14And God said, Let there be lights in the firmament of heaven to divide the day from the night; and let them be for signs, and for seasons, and for days and years: 15and let them be for lights in the firmament of heaven to give light upon the earth: and it was so. 16And God made the two great lights; the greater light to rule the day, and the lesser light to rule the night: he made the stars also. 17And God set them in the firmament of heaven to give light upon the earth, 18and to rule over the day and over the night, and to divide the light from the darkness: and God saw that it was good. 19And there was evening and there was morning, a fourth day.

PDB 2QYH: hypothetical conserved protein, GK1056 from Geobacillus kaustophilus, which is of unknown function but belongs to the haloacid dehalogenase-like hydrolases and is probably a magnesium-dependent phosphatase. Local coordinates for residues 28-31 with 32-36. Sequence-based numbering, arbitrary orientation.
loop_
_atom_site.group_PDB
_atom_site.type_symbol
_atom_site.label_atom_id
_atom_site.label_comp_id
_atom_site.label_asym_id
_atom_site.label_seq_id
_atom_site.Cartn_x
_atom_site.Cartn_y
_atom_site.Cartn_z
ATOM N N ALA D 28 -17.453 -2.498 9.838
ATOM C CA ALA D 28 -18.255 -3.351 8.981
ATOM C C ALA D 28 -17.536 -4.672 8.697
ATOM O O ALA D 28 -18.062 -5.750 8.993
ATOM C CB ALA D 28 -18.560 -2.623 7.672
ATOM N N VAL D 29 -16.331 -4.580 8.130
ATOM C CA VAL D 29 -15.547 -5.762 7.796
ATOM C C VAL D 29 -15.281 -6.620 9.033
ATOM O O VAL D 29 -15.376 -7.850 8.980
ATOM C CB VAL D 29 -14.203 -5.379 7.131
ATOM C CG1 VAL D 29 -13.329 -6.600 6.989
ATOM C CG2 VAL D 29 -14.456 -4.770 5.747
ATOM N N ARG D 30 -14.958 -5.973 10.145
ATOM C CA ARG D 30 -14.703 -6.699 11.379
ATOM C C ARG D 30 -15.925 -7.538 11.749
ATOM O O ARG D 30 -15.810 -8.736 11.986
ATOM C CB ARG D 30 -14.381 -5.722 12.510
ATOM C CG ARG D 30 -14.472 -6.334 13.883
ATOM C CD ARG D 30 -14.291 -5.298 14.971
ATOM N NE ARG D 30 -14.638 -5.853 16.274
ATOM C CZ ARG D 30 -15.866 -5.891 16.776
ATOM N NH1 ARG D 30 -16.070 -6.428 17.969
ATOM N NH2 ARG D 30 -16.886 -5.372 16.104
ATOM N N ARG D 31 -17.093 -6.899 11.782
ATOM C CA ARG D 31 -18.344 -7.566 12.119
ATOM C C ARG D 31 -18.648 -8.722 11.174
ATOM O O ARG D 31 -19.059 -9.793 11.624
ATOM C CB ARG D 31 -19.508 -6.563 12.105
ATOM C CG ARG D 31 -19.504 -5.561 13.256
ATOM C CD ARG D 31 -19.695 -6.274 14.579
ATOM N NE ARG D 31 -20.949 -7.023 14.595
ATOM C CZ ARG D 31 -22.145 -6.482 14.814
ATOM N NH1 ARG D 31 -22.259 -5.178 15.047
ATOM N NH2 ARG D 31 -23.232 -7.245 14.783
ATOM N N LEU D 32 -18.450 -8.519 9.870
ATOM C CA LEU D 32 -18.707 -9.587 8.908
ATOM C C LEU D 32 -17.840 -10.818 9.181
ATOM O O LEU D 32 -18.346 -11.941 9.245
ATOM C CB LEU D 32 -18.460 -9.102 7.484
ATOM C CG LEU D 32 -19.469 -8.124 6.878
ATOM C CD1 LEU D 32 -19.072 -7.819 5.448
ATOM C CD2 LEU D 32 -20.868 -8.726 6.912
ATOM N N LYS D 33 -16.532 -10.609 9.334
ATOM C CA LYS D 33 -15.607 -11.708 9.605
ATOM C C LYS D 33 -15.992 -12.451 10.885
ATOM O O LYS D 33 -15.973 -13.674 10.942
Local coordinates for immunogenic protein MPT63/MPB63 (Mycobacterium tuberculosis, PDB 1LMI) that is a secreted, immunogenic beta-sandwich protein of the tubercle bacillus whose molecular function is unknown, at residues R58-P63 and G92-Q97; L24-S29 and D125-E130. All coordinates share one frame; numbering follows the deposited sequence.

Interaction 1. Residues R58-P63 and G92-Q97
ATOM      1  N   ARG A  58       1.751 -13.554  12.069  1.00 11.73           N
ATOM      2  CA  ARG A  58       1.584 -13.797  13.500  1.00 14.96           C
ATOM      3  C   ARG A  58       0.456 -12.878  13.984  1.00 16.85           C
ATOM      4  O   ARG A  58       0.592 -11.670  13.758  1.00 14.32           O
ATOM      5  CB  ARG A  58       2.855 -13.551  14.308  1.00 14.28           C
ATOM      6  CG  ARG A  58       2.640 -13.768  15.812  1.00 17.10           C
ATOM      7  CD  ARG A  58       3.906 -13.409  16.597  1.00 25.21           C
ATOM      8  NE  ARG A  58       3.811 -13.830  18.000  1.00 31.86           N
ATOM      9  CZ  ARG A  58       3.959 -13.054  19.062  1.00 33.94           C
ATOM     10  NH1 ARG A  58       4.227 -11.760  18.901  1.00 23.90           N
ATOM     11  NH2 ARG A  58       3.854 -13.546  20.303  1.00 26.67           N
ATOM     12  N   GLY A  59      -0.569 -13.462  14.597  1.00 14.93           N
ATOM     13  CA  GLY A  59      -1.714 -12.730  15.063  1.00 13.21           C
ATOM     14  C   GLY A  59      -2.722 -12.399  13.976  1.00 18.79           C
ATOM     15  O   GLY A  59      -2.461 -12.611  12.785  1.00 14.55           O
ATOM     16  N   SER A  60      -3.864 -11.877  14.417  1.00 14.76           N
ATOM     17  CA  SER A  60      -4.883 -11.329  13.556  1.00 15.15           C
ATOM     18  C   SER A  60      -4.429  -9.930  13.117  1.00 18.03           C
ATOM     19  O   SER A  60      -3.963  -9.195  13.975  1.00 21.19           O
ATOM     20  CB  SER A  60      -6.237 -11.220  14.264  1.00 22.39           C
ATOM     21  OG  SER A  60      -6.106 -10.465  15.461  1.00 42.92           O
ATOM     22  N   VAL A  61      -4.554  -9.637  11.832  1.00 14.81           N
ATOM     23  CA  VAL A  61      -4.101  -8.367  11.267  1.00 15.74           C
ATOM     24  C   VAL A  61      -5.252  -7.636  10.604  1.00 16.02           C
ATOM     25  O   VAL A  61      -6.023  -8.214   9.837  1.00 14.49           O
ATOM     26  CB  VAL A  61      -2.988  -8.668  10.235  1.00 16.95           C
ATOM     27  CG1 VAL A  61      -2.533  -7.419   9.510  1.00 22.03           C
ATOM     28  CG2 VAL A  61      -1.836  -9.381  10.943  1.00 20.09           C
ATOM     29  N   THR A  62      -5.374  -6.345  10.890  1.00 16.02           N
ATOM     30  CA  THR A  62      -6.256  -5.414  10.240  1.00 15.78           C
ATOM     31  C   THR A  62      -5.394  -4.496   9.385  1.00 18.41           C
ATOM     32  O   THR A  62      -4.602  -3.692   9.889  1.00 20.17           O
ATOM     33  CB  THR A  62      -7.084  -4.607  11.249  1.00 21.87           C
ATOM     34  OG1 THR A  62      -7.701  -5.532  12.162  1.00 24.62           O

20And God said, Let the waters swarm with swarms of living creatures, and let birds fly above the earth in the open firmament of heaven. 21And God created the great sea-monsters, and every living creature that moveth, wherewith the waters swarmed, after their kind, and every winged bird after its kind: and God saw that it was good. 22And God blessed them, saying, Be fruitful, and multiply, and fill the waters in the seas, and let birds multiply on the earth. 23And there was evening and there was morning, a fifth day.